For instance, the coffee shop scene where Swapna sees a couple of men staring at her and her reaction after she walks out of the coffee shop were written quite differently in the initial draft. Ashwin and Kavya opined that Swapna would go back home and have a major face-off with Kalamma and she would scream and break down. But I felt that Swapna wouldn’t want to face anyone or even be seen by anyone in that situation. It seemed more organic to me that Swapna wouldn’t want to show her suffering to others, so she prefers to be away from even those who are closest to her. There were quite a few other instances like this, and Ashwin was very welcoming to such suggestions and incorporated them in the script.
In Bollywood, actors and directors are a lot more open about such things, and they find a middle ground to portray a certain role. But in south Indian films, we aren’t given much of a choice because a lot of times, you arrive on a film set and the director tells you exactly what he wants you to do. In the initial stages of my career, I wasn’t very confident about expressing my opinion, but now that I’m in better control of my craft, I’m able to communicate with the directors in a better way.
In terms of shooting a particular scene, which was particularly demanding physically or emotionally, was there anything which was really tough for you?
Game Over had plenty of long single takes, especially in the latter half of the film. Ashwin’s team built a huge rig which was attached to the wheelchair, and I had to wheel myself and the rig in quite a few scenes. I wasn’t sure if I could do it smoothly. This was an important task for me because when you are in a game, the player is in front of you. It gives a feeling that you (the viewer) are Swapna. I had to do this for days altogether because we had to repeat this process for three iterations.
As far as emotional scenes are concerned, I feel that I can pull them off easily in Hindi. In Game Over, there’s an intense dialogue where I say - “I haven’t slept for days altogether and it’s not enough that he’s in jail.” I surprised myself there because I felt that strong emotion which I would have had if I had said these lines in Hindi. Ashwin also likes that scene that a lot. So, I’ve something to cherish about!
One of my favourite moments, in terms of your performance, is the scene where you have your first panic attack, when you go into the store room. You really encapsulated the trauma that the character goes through in that scene. And then, your reaction in a lot of scenes made me wonder if I was watching a horror film or a thriller...
The first panic attack scene was also one of the first scenes that we had shot. I had to break down how I was going to do it, in my head, because I knew that it can’t feel abrupt. I had to imagine my biggest fears and channelise all that emotion into my performance. Prior to the shoot, I was quite specific that Ashwin and the cinematographer Vasanth capture most of my performance in the first take itself. I told them that I am going to give my 100% in the first take, and the subsequent takes would feel more like a compromise. Thankfully, everything worked out well.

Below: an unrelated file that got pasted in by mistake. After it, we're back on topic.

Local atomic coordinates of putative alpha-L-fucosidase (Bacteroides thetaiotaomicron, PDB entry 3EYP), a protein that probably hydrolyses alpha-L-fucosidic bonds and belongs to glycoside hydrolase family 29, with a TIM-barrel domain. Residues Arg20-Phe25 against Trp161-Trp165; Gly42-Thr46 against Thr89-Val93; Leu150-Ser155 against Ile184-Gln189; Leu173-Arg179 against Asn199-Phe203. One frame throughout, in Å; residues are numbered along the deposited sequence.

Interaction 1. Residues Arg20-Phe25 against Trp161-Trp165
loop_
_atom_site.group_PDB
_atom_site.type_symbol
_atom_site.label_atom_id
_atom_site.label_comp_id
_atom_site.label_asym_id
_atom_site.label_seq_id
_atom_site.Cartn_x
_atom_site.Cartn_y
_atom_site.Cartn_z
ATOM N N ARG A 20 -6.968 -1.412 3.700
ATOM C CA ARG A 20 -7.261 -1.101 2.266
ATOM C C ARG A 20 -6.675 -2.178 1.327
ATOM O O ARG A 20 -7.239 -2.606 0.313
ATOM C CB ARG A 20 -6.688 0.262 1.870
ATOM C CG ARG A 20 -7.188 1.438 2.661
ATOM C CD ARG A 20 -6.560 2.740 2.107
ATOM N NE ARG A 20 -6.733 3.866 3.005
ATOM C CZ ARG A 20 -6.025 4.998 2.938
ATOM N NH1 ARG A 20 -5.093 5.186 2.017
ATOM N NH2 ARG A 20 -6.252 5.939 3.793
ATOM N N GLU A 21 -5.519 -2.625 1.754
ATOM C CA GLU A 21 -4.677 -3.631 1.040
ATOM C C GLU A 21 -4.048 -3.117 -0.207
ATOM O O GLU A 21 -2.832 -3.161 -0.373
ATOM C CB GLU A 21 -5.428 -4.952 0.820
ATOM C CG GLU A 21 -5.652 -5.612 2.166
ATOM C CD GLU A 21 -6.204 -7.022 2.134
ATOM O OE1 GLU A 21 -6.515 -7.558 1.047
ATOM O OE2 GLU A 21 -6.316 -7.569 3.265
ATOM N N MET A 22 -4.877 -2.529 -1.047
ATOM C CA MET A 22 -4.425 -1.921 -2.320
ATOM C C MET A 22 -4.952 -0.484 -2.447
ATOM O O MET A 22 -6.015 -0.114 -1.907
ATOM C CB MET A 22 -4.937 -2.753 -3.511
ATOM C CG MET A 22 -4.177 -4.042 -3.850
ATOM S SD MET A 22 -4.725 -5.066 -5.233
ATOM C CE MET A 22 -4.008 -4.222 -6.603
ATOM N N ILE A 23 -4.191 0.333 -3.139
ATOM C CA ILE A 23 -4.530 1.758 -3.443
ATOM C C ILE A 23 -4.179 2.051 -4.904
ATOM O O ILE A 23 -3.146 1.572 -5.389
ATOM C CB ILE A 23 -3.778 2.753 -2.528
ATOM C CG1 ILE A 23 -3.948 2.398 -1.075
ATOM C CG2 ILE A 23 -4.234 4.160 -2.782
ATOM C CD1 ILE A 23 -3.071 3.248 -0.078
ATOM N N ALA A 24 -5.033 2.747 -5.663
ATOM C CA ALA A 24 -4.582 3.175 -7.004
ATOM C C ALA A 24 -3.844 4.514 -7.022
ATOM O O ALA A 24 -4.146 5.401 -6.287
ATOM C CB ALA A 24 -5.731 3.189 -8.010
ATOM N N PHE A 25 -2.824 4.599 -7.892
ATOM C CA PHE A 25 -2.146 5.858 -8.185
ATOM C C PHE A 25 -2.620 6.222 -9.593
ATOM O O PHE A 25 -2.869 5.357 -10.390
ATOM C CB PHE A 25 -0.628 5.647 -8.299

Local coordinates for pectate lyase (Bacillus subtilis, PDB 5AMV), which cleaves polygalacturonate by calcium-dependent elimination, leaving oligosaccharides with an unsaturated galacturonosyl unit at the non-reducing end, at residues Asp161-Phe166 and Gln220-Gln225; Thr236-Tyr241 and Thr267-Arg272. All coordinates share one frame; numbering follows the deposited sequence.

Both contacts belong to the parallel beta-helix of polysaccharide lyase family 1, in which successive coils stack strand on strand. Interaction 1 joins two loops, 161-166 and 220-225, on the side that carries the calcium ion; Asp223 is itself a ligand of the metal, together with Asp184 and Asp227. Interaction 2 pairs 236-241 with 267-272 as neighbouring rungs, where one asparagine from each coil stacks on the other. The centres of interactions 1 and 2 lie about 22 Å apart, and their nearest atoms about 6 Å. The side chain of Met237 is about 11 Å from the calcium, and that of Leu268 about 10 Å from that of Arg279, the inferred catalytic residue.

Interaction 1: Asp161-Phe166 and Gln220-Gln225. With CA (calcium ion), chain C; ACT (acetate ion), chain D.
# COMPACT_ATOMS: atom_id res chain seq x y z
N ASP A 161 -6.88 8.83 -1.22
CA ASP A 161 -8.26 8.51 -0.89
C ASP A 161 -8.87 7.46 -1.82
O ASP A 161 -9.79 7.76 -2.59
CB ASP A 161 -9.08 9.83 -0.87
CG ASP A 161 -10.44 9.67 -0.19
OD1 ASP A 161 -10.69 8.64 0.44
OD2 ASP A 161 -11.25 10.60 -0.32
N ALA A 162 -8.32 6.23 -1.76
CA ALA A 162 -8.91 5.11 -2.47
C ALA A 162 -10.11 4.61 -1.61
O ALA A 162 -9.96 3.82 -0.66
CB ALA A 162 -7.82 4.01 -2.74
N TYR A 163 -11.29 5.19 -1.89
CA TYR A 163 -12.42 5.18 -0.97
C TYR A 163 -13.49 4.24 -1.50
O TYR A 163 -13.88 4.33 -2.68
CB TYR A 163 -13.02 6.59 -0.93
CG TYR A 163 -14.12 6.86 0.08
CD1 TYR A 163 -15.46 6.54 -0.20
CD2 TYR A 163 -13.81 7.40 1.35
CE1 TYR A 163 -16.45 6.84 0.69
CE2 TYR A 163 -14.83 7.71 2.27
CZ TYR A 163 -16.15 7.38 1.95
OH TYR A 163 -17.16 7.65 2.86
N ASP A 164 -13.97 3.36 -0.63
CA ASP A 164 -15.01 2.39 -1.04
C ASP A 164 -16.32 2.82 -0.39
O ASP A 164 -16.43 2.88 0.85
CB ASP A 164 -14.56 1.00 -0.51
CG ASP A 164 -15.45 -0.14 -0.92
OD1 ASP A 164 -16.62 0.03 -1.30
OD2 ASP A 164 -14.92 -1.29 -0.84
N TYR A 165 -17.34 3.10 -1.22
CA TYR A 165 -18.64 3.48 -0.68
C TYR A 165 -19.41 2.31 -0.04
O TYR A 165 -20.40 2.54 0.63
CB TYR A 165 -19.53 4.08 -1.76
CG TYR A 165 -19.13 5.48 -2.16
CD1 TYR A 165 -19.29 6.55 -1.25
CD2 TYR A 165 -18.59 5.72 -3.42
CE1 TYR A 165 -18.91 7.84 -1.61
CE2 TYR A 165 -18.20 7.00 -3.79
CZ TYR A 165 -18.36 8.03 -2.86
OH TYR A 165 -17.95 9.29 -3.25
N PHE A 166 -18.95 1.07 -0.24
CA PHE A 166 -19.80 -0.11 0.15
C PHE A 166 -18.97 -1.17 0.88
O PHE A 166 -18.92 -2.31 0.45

When you force yourself to give your best, it really takes a toll on you emotionally. Your heartbeat rises and so does your blood pressure. It takes me a few seconds to get back to my normal state after the shot. The amazing part about Game Over is that it’s the thriller part of it that gives you the jumpscares. The tattoo is the supernatural element in the story, but it’s not horror in a conventional way.
It was also interesting to see how cleverly Game Over addresses PTSD and cancer, and sends a positive message to fight back. The themes don’t seem exploitative per se, which could have been the case in most other films…
Absolutely. That’s something which stood out for me while reading the script too. The connection between the two women, and how one gives courage to the other person to fight back, is seamless. The writing is the hero of the film. I could also relate a lot to the whole ‘fight like a girl’ theme in the story. There were lots of layers like these in the story. I can totally understand that people would enjoy the twists and turns in a film like Badla. On the other hand, I would call Game Over as a sensitive thriller. The more you discuss the film, the more you realise that it encompasses so much more than what it seems like. It’s rare to find such a film.
There’s a major shift in the tone and even the genre of the film once the game begins in the second half of the film. How did you interpret the iterations that your character gets to survive?
That aspect is pretty much open to interpretation and I’m eager to see what people think of it. Some people might not get it, and it’s the trickiest part of the narrative, but that’s completely fine. My assumption of the iterations was that they were more like premonitions that Amudha is giving Swapna because she had faced the same group of serial killers in the past. But then, there can’t be only one right answer to this.
You said you dug into your deepest fears to play your role in Game Over. What’s your biggest fear in life?
The biggest fear I have is not having a support system…the fear of losing my family. The very thought makes me feel very sad and depressed. What scares me even more is that in future when I lose my family, it would all feel like deja vu. I would be confused if it has happened for real or if I’m just acting again, because I have tapped this fear so many times to perform better. I guess, this is the price you pay for being an actor.